I watch how the dough changes while kneading. It goes through various stages in the mixer. About half way though, the dough will start to make a kind  of slapping sound as it hit the sides of the bowl and its consistency will look visibly different.


It took me a long time to "befriend" my mixer. Bread making is part science and part art. You have to learn to use your judgement about things and this only comes with repeated attempts.


Hope some of this helps. Don't give up, just try again. Eventually things will click.


--Pamela 

plnelson's picture
plnelson

"I wonder if you have too much water in the dough. Are you weighing out your ingredients? Using volume measurements to construct doughs probably works fine if you have a lot of knowledge/feel for what you are doing, but in my experience volume is iffy at best."


That recipe calls for volume measurements.  In the book she suggests that beginners follow the recipe very precisely at least the first time, so. while I agree that weight is the "weigh" to go, I was trying to follow the book strictly.


"How are you kneading it? By machine or by hand? It takes quite a long time to develop the gluten strands with either method".


By hand (...as you can see by my comment about 'dough mittens', above. lol)   For about 30 minutes.  (and yes, I did dampen my hands first as the book suggested)  I got it to a good window-pane consistency where you could see the strands and the light shining through.


But I ended up losing about 1/3 of the dough because it stuck so much to my hands, the bowl, the spatula, etc that I couldn't get it off!  And cleanup afterwards was a bigger chore than usual.   However, what was left made the best bread I've made so far in my short, beginner's experience!  It was as good as any commercial bread I've bought, but not quite as good as the $6/boule artisan bakery breads around here that are my ultimate goal.


 


 


 

xaipete's picture
xaipete

I just checked my book and the recipes list the amounts in grams too. You can convert the liquid ingredients to grams as well.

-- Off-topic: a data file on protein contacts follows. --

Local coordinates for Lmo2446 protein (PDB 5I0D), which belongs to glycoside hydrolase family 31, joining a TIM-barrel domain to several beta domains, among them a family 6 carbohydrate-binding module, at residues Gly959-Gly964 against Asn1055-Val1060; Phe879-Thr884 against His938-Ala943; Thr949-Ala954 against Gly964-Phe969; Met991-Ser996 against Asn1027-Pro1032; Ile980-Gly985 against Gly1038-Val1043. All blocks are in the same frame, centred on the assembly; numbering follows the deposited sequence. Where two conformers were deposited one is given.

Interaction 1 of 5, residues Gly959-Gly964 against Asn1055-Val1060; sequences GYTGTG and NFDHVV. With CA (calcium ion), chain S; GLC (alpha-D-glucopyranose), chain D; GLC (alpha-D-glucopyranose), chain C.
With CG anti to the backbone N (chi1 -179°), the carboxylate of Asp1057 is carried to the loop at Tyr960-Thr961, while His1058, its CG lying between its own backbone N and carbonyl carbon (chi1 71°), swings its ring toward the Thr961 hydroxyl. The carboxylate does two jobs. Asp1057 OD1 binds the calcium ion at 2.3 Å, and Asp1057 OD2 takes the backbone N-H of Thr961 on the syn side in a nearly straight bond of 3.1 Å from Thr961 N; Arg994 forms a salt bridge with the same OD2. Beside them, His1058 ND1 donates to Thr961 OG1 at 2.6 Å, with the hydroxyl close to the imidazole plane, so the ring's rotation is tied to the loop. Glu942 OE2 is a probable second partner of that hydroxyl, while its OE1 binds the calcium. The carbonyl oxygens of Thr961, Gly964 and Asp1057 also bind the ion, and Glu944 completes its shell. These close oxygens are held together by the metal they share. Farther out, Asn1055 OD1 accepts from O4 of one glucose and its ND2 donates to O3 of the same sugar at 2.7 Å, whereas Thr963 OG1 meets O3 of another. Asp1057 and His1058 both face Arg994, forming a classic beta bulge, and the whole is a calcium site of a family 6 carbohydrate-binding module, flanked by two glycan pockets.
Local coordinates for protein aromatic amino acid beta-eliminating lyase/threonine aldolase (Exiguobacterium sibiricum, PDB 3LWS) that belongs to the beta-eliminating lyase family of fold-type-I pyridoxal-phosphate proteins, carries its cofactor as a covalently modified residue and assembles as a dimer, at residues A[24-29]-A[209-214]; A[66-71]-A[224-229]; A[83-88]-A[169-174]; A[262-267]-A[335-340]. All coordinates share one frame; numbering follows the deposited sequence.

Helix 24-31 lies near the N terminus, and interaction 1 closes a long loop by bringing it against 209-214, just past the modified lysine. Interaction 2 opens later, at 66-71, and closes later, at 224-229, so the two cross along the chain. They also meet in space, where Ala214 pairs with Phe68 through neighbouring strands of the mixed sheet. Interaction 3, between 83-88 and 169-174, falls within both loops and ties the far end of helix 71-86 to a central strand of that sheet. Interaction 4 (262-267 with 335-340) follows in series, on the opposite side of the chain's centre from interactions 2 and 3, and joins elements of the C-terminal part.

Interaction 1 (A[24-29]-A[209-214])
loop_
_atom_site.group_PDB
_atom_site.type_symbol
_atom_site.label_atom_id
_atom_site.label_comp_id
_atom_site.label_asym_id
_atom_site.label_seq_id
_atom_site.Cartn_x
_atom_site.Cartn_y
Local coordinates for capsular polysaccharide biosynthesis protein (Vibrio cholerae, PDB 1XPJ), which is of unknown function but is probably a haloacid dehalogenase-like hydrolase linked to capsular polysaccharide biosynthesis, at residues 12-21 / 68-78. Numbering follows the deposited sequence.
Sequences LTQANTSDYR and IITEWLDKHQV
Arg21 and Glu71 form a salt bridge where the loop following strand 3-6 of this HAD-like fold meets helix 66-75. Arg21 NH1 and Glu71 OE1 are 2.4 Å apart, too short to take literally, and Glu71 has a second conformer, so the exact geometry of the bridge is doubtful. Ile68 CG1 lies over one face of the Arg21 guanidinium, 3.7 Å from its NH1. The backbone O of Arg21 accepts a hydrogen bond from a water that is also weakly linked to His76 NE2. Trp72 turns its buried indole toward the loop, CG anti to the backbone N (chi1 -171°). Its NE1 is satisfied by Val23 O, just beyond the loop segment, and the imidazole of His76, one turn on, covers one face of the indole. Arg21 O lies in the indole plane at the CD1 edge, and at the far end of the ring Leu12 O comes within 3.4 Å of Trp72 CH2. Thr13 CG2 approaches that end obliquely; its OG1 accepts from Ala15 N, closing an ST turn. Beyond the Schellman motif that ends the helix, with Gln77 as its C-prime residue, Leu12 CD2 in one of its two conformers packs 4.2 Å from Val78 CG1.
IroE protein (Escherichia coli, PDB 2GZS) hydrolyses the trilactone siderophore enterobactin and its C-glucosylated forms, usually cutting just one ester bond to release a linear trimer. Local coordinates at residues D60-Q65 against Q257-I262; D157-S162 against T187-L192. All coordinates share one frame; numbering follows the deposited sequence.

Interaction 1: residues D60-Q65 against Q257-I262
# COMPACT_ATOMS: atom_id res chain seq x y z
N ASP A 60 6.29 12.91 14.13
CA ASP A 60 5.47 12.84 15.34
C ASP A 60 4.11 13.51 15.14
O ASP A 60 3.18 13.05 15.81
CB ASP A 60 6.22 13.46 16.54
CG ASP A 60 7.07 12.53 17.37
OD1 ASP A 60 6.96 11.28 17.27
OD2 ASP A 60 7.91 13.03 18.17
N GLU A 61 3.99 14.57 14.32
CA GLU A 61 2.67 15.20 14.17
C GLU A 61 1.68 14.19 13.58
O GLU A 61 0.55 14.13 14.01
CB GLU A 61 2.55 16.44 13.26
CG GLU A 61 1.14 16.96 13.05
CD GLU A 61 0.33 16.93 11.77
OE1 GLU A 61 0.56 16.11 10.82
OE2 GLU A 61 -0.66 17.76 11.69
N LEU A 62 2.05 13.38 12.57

Most milk products: 1 cup = 8 ounces = 227 grams


1 1/2 tablespoons honey = 28..5 grams


1 tablespoon oil = 14 grams


Consult a more modern book for these common conversions.


Sounds like you have too much hydration (liquid). Try weighing everything out and using a spray bottle full of water to keep the dough from sticking to your hands, but don't add too much water as you are kneading. Also let the dough rest for at least 5 minutes after you mix it up before you begin kneading.


--Pamela

plnelson's picture
plnelson

I just checked my book and the recipes list the amounts in grams too. You can convert the liquid ingredients to grams as well.


Ha!  You're right -  it does -  I don't know why I didn't notice that!    I wonder why she does both, since they could conflict, depending on the R.H. and how dense the flour is and the poor beginner won't know which one to use. 


 


Someone else told be to let the dough rest longer - I did let it rest 5 minutes at the beginning but she suggested 15 minutes, and another 15 minute rest midway. 


 


So I'll try this again with weight measurements and  longer rests.   I've already eaten most of the first loaf anyway so I need more.   This is fun!


 


Thank you!


 


 

Ryan Sandler's picture
Ryan Sandler

Regarding losing a lot of dough stuck to hands (and counter, for that matter), on trick I've figured out with trying to kneed pizza dough is to wet a metal scraper and scrape the dough off.  Works better when one hand ends up cleaner than the other.  Getting the scraper wet keeps the dough from sticking to it as well.  Similarly, you can scrape the dough off the counter and into a ball when you're done.